When a bicycle courier named Jim awakens from his coma in a London hospital, he finds the world around him completely changed. "28 Days Later" tells of a virus that turns its victims into violent killing machines. Jim teams up with the few survivors he is able to find and tries to find safety and a cure. Three alternate endings offered on the DVD release gave viewers plenty to talk about. (Fox Searchlight Pictures) Back to slideshow navigation
  18. Journey to the center of the earth

    In a novel twist on apocalyptic fiction, 2003's "The Core" delves into what would happen to our world if the Earth's inner core suddenly stopped rotating.With the planet's magnetic field rapidly deteriorating, our atmosphere literally starts to come apart at the seams with catastrophic consequences. To resolve the crisis, a team of scientists must find their way to the planet's center and set things right. (Paramount) Back to slideshow navigation
  19. Collision course

    How is it that Hollywood often makes two films on strikingly similar concepts at the same time? In 1998, two movies dealt with the problem of a space object heading directly for Earth. "Armageddon" was generally considered the better film, and featured Bruce Willis as the tough driller who must make the ultimate sacrifice to save the world. (Touchstone Pictures) Back to slideshow navigation
  20. Collision course, take two

    "Deep Impact" follows a similar plot to that of "Armageddon," with a comet plotting Earth's destruction as opposed to "Armageddon's" asteroid. (Paramount Pictures) Back to slideshow navigation
  21. And the rockets' red glare

    When aliens try to take over the world in 1996's "Independence Day," they learn the humans won't go down without a fight, especially not on July 4. Bill Pullman plays a war hero president whose military expertise comes in handy. (20th Century Fox) Back to slideshow navigation
  22. No monkeying around

    Life is bleak in the 2035 setting of "12 Monkeys," released in 1995. Humankind subsists in a desolate netherworld following the eradication of 99 percent of the Earth's population and a holocaust that makes the planet's surface uninhabitable. A convict played by Bruce Willis volunteers to attempt to travel back in time to try and rebuild the future. (Universal Pictures) Back to slideshow navigation
  23. He'll be back

    In Arnold Schwarzenegger's most famous film, 1984's "The Terminator," the future California governor plays a cyborg assassin. The seemingly unstoppable machine is sent back in time to try and kill Sarah Connor, who will eventually give birth to John Connor, who leads the human resistance against the killing machines. The film spawned multiple sequels and a short-lived television series. (Orion Pictures) Back to slideshow navigation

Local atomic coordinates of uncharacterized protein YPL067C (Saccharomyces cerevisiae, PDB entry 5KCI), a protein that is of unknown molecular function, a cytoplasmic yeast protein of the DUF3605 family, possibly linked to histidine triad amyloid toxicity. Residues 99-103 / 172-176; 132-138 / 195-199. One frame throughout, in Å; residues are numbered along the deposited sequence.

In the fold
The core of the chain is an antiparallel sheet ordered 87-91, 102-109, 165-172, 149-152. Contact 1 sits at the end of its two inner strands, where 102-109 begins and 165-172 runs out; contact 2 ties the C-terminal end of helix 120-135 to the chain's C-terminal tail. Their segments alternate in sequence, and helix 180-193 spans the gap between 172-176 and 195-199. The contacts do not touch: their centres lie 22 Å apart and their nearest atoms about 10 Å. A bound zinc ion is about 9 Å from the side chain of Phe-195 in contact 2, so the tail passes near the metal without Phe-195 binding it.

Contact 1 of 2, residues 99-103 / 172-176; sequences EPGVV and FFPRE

24. After the mushroom cloud

    Many young viewers were traumatized by the 1983 TV movie "The Day After," which focuses on the residents of Lawrence, Kan., and Kansas City, Mo., after a nuclear attack. (ABC) Back to slideshow navigation
  25. A world gone 'Mad'

    In the "Mad Max" franchise, Mel Gibson stars as a policeman in a world gone mad, where fuel is scarce and law and order has broken down completely. Gibson, little known at the time of the first film's 1979 release, became a major star thanks to this role. (Warner Bros.) Back to slideshow navigation
  26. Who can you trust?

    1978's "Invasion of the Body Snatchers" is a remake of the 1956 film of the same name. In both films and the original Jack Finney novel, a small group of humans discover that people are being replaced by alien replicas grown from plantlike pods. (United Artists) Back to slideshow navigation
  27. Unlikely survivors

    Michael Crichton, who would go on to even greater fame with "Jurassic Park," also wrote "The Andromeda Strain," which became a 1971 movie. Scientists must frantically investigate a fatal illness of extraterrestrial origin in a town where only one infant and one elderly man seem to be immune. (Universal Pictures) Back to slideshow navigation
  28. You eat yet?

    The title of 1973's "Soylent Green" has become a punchline in the years since its release. Charlton Heston starred as a New York detective in a world where most of humanity survives on mass-produced rations that turn out to have a secret, and grotesque, ingredient. (Everett Collection) Back to slideshow navigation
  29. There is no law but Ape Law!

    "Soylent Green" star Charlton Heston also starred in 1968's "Planet of the Apes," playing an astronaut who crash-lands on an unknown planet and discovers that apes are in charge and humans are enslaved. The Statue of Liberty makes a cameo appearance in one of filmdom's most classic, and oft-parodied, endings. (Everett Collection) Back to slideshow navigation
  30. Searching for home

    In 1959's "On the Beach," World War III has broken out and only Australia, far away from the fallout, is somewhat habitable. Aussie survivors know they will soon be contaminated with radioactivity, and try to follow a mysterious wireless signal in the hopes that somewhere, an uncontaminated world still exists. (United Artists) Back to slideshow navigation